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Proving F'(x)= f(x) using the definition of integral?!

by irresistible
Tags: integrable, integral, prove
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irresistible
#1
Feb7-09, 12:25 PM
P: 15
Hey guys,
Can you help me prove this?

Suppose that f:[a.b] -> R is integrable and that F:[a,b]->R is a differentiable function such thet F'(x)= f(x) for all x[tex]\in[/tex] [a,b].
Prove from the definition of the integral that;

F(b)-F(a) =[tex]\int[/tex] f(x) dx ( integral going from a to b)

I can prove this using the Fundamental theorem of calculus;however, this question specifically asks that we use the definition of integral to prove this:

I'm thinking that I have to use the "partition" prepositions to prove this.
Any ideas?
Thank you in advance guys!
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shoehorn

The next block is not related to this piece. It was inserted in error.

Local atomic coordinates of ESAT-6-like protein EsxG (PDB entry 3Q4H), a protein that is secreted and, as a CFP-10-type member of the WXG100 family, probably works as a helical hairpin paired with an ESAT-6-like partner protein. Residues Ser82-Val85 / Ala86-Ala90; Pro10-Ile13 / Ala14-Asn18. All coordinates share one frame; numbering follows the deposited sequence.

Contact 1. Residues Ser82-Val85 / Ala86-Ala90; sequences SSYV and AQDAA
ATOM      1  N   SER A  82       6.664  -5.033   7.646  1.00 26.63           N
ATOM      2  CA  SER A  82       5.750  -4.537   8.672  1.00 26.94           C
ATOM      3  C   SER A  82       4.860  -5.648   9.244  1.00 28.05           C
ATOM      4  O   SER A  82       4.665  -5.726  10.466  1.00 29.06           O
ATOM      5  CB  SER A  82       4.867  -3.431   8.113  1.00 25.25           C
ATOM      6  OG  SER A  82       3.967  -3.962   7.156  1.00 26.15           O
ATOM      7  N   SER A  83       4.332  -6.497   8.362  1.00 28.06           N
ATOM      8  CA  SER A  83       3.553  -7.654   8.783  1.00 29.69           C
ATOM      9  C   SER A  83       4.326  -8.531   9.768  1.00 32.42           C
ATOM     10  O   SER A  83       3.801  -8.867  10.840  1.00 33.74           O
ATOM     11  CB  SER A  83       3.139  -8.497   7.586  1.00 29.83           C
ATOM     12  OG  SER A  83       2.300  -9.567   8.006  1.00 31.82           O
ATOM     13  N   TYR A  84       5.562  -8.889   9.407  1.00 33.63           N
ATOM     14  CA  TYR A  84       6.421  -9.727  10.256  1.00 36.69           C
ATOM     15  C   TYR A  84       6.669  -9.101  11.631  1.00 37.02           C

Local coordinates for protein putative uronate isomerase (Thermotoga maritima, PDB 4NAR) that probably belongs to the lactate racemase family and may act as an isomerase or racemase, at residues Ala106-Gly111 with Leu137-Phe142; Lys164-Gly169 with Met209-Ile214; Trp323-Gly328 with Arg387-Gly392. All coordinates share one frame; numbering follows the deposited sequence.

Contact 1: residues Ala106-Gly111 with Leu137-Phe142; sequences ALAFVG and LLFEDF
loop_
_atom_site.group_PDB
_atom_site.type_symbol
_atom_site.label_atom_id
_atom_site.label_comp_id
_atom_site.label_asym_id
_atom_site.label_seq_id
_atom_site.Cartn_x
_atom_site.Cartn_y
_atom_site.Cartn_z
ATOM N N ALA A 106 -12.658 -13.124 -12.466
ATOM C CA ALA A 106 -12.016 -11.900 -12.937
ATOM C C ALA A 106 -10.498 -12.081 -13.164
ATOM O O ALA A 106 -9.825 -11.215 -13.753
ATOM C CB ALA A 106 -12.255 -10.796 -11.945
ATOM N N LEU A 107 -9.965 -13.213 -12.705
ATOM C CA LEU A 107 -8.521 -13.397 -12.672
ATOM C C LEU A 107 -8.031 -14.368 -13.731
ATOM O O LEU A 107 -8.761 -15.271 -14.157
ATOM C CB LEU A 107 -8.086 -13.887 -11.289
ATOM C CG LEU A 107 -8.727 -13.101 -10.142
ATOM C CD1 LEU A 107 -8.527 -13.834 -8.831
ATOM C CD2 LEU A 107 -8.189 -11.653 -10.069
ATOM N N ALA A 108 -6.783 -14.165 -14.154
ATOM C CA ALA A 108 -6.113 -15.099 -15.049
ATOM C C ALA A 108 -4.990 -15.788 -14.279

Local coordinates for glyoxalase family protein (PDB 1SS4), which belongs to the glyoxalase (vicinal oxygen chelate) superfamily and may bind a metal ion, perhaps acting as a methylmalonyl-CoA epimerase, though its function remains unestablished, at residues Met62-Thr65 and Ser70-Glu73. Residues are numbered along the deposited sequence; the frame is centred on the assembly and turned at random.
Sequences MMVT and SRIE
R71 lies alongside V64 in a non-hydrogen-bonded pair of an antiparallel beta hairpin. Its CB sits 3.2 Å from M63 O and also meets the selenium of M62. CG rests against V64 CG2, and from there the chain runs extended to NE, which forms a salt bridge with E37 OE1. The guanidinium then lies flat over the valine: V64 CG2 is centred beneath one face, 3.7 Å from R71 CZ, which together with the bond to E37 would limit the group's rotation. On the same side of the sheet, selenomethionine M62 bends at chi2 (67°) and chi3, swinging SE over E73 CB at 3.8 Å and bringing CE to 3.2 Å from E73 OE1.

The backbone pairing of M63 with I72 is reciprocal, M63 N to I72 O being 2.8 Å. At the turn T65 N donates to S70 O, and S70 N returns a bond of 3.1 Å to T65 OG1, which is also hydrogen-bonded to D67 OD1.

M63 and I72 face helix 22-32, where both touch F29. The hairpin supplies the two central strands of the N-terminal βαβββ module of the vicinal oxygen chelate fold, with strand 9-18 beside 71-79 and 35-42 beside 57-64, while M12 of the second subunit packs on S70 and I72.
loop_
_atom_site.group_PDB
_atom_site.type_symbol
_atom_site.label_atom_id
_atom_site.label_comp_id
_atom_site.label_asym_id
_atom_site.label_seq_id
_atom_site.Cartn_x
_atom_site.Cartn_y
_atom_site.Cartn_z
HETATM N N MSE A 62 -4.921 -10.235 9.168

#2
Feb7-09, 12:40 PM
P: 448
Why is this in the Topology & Geometry forum?
irresistible
#3
Feb7-09, 12:46 PM
P: 15
sorry, i'm new here
I'm gonna post it over there and delete this one if possible

HallsofIvy
#4
Feb7-09, 02:05 PM
Math
Emeritus
Sci Advisor
Thanks
PF Gold
P: 39,568
Proving F'(x)= f(x) using the definition of integral?!

I'll move this to Calculus
HallsofIvy
#5
Feb7-09, 02:18 PM
Math
Emeritus
Sci Advisor
Thanks
PF Gold
P: 39,568
Now: choose any given value for [itex]x_0[/itex]. [itex]F(x_0)= F(a)+ \int_a^{x_0} f(t)dt[/itex]. For any h> 0, [itex]F(x_0+ h)= \int_a^{x_0+h}f(t)dt[/itex] and [itex] F(x_0+h)- F(x_0)= \int_{x_0}^{x_0+ h} f(t)dt[/itex].

By the "integral mean value theorem" (that's where you use the definition of "integral"), there exist an [itex]\overline{x}[/itex], between [itex]x_0[/itex] and [itex]x_0+ h[/itex] such that [itex]\int_{x_0}^{x_0+ h} f(t)dt= f(\overline{x})((x_0+h)- x_0)= f(\overline{x}h[/itex]. Then [itex]F(x_0+h)- F(x_0)= f(\overline{x})h[/itex] and
[tex]\frac{F(x_0+h)- F(x_0)}{h}= f(\overline{x})[/tex]
Taking the limit as h goes to 0, since [itex]\overline{x}[/itex] must always be between [itex]x_0[/itex] and [itex]x_0+ h[/itex], [itex]f(\overline{x})[/itex] goes to f(x). That is, [itex]dF/dx[/itex], at [itex]x= x_0[/itex] is [itex]f(x_0)[/itex].


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